By partnersinhr, Mar 13 2018 01:13PM
Understanding workplace banter
A strong workplace culture can be a great asset to any small business organisation, but a light-hearted environment that's big on banter can easily walk the line between a friendly and welcoming place, and a hotbed of negative problems such as harassment & bullying. Here at Partners in HR, we're taking a look at exactly what workplace banter is, and how you can nip it in the bud if it goes too far.
What is acceptable?
The key test is what is 'reasonable' or 'proportionate'. Small businesses are often tight knit, with close relationships leading to a normal level of teasing and lightheartedness which can be viewed as part of the company’s ‘culture’. However, if that banter is perceived by the recipient or fellow colleagues in a negative or derogatory way and actively affects a person's career progression prospects, mental health or the ability to do their job - it's gone too far. Things like regular comments, practical jokes, strong language or in-jokes can all be problematic for individuals, and potentially damaging for a small business resulting in disengaged staff and an increase in absence and raised grievances. No company wants to have a reputation as an unwelcoming or discriminatory place to work.
Under the Equality Act, harassment is defined as “unwanted conduct related to a relevant protected characteristic, which has the purpose or effect of violating an individual’s dignity or creating and intimidating, hostile, degrading, humiliating or offensive environment for that individual”. We'd all like to think we can spot harassment easily enough because it's an obvious and open thing, but harassment, discrimination or bullying can also be extremely context dependent - it isn't always clear on the surface. While women are often disproportionately affected by workplace 'banter', anybody can potentially be a victim - which could prove an issue if the grievance goes to a tribunal, or even to court. For example, in 2015 there were over 11,000 age discrimination cases (http://www.agediscrimination.info/age-discrimination-claims) and 43% of men don't report sexual harassment they witness in the workplace.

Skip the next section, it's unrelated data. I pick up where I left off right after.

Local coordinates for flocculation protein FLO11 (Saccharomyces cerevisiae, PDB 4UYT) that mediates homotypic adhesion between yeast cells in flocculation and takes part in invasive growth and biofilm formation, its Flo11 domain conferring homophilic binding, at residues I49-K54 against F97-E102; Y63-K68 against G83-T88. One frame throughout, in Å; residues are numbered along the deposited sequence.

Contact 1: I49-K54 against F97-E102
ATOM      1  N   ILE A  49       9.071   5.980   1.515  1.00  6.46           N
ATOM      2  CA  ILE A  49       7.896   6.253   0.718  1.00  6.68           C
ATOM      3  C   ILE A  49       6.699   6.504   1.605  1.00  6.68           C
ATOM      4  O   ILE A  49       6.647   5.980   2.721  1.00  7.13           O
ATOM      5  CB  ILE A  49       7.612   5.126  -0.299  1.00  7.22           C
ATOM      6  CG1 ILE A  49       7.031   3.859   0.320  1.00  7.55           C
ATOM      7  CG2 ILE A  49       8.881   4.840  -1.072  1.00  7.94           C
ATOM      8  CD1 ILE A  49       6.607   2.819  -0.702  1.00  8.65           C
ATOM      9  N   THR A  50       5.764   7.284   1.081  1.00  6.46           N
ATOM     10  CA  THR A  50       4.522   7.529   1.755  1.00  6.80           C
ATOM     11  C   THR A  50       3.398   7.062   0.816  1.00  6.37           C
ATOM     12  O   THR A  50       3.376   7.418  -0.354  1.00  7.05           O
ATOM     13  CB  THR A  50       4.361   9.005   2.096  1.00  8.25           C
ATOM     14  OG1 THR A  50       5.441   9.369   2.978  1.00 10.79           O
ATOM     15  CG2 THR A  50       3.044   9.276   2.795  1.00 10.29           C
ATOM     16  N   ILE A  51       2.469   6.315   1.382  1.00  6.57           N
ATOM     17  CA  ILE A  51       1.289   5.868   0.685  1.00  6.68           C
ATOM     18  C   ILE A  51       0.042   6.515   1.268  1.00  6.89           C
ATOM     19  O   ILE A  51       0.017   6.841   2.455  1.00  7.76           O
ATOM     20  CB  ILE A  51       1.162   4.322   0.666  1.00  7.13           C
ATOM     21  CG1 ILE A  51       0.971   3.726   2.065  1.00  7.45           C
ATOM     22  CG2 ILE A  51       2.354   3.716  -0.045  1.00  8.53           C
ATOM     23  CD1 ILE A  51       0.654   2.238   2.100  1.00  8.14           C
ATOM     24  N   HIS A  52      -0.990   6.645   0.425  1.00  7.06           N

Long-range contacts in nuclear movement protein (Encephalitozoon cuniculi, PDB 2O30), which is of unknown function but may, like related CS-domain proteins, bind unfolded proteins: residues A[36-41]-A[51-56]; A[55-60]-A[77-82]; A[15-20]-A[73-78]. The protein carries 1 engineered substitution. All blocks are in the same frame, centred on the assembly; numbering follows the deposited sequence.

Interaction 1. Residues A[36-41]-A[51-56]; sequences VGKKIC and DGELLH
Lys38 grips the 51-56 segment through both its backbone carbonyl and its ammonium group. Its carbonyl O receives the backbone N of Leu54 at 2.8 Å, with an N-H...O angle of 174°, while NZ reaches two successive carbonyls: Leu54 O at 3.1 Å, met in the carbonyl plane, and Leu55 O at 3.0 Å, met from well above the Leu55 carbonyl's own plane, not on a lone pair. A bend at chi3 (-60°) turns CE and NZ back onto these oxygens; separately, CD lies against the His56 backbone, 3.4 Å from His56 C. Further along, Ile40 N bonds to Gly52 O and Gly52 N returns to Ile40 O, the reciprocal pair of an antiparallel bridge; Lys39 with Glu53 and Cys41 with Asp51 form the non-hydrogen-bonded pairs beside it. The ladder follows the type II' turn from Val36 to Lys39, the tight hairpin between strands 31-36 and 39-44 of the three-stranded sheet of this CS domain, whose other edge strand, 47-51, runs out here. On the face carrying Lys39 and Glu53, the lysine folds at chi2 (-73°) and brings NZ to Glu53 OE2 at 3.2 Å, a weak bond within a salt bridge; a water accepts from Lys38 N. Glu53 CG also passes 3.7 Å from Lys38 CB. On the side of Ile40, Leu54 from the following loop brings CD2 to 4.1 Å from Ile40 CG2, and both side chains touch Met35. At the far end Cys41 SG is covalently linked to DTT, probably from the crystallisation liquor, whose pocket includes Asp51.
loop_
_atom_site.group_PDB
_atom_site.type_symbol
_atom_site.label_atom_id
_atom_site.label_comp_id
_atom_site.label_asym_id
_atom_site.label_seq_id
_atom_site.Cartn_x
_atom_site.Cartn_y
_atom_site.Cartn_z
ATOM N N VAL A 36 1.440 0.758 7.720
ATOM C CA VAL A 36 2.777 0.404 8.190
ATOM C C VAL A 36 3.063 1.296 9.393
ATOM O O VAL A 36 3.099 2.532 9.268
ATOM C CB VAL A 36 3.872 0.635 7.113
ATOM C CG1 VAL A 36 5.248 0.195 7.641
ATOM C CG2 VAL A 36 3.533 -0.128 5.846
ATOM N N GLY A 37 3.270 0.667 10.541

What can I do?
As a small business, it's important to act quickly and have all your bases covered in case a situation becomes out of control. You shouldn't attempt to stifle the kind of humour and team spirit that makes your company such a great place to work. A simple conversation may suffice to solve the situation but do have robust HR policies and procedures in place in case they are needed. These should cover the actual workplace (for example codes of conduct, harassment & bullying policies) and online (social media policy), where employees are the public face of your company. Company owners must set the tone and onboarding processes should make it clear exactly what is expected of an employee. Company functions need to be monitored and other measures such as anonymous reporting functions and regular training on inclusion can also be helpful.
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